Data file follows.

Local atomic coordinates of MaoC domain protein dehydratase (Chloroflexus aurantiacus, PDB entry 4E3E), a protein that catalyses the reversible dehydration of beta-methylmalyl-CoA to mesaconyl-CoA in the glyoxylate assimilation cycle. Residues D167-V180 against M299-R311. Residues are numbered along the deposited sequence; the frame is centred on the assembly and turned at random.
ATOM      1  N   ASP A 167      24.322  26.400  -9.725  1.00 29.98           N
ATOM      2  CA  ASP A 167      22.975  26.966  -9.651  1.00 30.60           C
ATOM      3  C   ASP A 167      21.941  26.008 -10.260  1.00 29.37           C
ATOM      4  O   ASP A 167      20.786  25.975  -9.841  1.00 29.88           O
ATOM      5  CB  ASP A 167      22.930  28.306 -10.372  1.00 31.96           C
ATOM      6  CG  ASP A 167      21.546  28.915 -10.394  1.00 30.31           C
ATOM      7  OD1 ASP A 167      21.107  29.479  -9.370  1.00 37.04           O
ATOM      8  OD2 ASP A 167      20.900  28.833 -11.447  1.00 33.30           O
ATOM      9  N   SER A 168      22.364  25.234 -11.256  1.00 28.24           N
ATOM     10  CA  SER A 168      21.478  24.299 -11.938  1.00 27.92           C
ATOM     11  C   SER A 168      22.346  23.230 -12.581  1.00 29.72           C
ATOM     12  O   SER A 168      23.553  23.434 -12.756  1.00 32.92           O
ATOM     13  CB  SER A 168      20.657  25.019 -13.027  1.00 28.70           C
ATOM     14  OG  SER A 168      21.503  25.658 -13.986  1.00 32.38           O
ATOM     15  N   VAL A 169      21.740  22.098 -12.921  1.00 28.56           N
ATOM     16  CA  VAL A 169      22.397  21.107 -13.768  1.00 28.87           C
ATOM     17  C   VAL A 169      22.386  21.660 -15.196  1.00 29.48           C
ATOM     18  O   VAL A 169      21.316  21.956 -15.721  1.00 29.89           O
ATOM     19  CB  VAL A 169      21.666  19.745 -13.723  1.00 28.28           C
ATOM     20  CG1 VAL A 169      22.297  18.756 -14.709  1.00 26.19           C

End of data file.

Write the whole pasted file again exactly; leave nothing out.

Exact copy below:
Local atomic coordinates of MaoC domain protein dehydratase (Chloroflexus aurantiacus, PDB entry 4E3E), a protein that catalyses the reversible dehydration of beta-methylmalyl-CoA to mesaconyl-CoA in the glyoxylate assimilation cycle. Residues D167-V180 against M299-R311. Residues are numbered along the deposited sequence; the frame is centred on the assembly and turned at random.
ATOM      1  N   ASP A 167      24.322  26.400  -9.725  1.00 29.98           N
ATOM      2  CA  ASP A 167      22.975  26.966  -9.651  1.00 30.60           C
ATOM      3  C   ASP A 167      21.941  26.008 -10.260  1.00 29.37           C
ATOM      4  O   ASP A 167      20.786  25.975  -9.841  1.00 29.88           O
ATOM      5  CB  ASP A 167      22.930  28.306 -10.372  1.00 31.96           C
ATOM      6  CG  ASP A 167      21.546  28.915 -10.394  1.00 30.31           C
ATOM      7  OD1 ASP A 167      21.107  29.479  -9.370  1.00 37.04           O
ATOM      8  OD2 ASP A 167      20.900  28.833 -11.447  1.00 33.30           O
ATOM      9  N   SER A 168      22.364  25.234 -11.256  1.00 28.24           N
ATOM     10  CA  SER A 168      21.478  24.299 -11.938  1.00 27.92           C
ATOM     11  C   SER A 168      22.346  23.230 -12.581  1.00 29.72           C
ATOM     12  O   SER A 168      23.553  23.434 -12.756  1.00 32.92           O
ATOM     13  CB  SER A 168      20.657  25.019 -13.027  1.00 28.70           C
ATOM     14  OG  SER A 168      21.503  25.658 -13.986  1.00 32.38           O
ATOM     15  N   VAL A 169      21.740  22.098 -12.921  1.00 28.56           N
ATOM     16  CA  VAL A 169      22.397  21.107 -13.768  1.00 28.87           C
ATOM     17  C   VAL A 169      22.386  21.660 -15.196  1.00 29.48           C
ATOM     18  O   VAL A 169      21.316  21.956 -15.721  1.00 29.89           O
ATOM     19  CB  VAL A 169      21.666  19.745 -13.723  1.00 28.28           C
ATOM     20  CG1 VAL A 169      22.297  18.756 -14.709  1.00 26.19           C